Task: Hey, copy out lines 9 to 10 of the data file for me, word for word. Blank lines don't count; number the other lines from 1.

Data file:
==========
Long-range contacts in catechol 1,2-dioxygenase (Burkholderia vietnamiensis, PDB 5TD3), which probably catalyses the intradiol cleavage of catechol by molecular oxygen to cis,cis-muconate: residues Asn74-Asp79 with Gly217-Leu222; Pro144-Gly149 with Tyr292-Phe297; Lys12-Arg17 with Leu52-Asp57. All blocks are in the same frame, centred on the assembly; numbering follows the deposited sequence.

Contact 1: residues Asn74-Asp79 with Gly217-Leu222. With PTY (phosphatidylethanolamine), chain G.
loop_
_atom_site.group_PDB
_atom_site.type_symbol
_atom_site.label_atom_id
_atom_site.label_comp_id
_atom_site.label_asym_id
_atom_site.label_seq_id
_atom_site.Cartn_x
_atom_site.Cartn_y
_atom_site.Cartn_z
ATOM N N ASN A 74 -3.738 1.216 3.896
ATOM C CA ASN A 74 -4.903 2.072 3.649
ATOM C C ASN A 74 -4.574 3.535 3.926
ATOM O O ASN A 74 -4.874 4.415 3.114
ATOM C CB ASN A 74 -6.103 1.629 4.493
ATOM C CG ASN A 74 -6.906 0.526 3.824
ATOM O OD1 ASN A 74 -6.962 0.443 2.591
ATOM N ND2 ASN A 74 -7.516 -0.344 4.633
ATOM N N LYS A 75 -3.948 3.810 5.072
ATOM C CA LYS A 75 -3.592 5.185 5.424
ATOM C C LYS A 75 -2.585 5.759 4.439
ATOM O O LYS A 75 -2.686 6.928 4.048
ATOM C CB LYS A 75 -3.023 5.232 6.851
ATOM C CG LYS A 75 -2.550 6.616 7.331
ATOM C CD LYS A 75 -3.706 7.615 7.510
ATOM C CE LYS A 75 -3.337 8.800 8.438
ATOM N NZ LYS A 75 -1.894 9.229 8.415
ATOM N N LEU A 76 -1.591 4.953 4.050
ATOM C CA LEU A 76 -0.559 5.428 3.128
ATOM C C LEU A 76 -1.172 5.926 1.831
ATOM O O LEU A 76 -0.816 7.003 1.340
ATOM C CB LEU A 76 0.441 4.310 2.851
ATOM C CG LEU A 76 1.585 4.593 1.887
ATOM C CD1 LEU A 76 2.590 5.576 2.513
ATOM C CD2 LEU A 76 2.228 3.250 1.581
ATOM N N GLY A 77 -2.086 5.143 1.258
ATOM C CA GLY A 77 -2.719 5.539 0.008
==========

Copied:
_atom_site.label_seq_id
_atom_site.Cartn_x